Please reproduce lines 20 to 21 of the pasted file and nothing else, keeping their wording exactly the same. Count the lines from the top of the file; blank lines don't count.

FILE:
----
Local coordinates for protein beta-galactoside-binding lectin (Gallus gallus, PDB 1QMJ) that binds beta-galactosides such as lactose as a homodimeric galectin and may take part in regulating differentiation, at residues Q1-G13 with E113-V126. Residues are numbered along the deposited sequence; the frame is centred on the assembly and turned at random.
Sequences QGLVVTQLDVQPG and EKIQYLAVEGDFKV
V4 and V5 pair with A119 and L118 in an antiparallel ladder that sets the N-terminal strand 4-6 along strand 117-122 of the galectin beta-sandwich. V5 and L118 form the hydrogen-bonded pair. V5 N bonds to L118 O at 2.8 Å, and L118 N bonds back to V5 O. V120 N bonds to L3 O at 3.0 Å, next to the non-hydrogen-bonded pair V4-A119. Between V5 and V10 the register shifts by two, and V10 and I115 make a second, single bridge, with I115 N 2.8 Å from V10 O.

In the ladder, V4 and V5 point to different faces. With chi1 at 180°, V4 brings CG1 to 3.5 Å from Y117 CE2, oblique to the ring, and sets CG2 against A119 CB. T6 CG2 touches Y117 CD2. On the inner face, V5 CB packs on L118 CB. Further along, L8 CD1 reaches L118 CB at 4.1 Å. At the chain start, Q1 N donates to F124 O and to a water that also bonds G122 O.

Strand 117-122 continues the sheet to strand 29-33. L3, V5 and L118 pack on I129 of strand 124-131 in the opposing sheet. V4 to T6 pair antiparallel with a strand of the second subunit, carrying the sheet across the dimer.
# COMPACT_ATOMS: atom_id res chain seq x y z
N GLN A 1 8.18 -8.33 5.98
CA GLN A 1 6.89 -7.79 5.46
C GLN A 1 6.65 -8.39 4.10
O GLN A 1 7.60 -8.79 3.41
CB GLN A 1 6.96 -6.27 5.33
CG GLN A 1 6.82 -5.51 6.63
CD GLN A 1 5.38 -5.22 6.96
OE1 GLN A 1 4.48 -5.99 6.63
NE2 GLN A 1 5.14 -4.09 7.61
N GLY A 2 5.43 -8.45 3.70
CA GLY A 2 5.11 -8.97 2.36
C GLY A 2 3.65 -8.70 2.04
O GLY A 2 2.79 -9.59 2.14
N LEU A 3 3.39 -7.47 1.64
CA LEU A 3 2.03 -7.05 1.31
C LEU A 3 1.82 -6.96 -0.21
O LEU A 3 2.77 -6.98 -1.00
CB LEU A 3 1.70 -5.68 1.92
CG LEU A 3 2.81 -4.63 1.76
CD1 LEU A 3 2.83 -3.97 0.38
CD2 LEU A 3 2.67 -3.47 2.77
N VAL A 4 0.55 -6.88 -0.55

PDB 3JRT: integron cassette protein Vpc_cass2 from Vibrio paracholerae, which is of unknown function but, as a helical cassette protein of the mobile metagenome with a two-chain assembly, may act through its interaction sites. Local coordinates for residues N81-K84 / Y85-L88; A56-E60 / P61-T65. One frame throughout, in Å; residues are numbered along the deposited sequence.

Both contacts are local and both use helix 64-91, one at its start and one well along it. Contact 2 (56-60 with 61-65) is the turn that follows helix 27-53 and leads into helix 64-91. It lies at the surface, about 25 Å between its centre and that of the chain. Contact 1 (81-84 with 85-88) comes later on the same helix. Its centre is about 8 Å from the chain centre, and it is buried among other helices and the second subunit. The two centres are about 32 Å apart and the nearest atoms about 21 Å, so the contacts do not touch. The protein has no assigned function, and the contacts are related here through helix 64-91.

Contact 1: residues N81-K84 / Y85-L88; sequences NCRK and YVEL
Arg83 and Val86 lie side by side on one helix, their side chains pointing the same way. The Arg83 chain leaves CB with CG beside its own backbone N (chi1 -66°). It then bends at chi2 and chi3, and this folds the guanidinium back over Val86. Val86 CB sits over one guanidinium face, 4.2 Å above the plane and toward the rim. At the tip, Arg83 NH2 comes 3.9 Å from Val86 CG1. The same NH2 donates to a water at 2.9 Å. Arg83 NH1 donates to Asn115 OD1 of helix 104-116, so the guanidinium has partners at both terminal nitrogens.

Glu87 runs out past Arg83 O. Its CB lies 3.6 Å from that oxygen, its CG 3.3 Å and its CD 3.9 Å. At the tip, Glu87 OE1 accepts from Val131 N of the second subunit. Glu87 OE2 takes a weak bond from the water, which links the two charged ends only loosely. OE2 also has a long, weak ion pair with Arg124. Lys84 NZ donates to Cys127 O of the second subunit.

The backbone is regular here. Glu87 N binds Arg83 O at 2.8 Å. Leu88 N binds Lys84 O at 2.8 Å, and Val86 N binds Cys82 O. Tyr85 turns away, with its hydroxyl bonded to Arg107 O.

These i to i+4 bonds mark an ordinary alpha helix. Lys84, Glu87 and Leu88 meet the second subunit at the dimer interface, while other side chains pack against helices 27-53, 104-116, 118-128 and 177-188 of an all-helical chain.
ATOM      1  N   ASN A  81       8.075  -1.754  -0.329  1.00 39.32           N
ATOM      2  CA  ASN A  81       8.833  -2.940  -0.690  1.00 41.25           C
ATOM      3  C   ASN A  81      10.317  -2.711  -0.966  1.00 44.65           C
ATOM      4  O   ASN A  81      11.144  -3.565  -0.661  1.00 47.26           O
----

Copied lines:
N LEU A 3 3.39 -7.47 1.64
CA LEU A 3 2.03 -7.05 1.31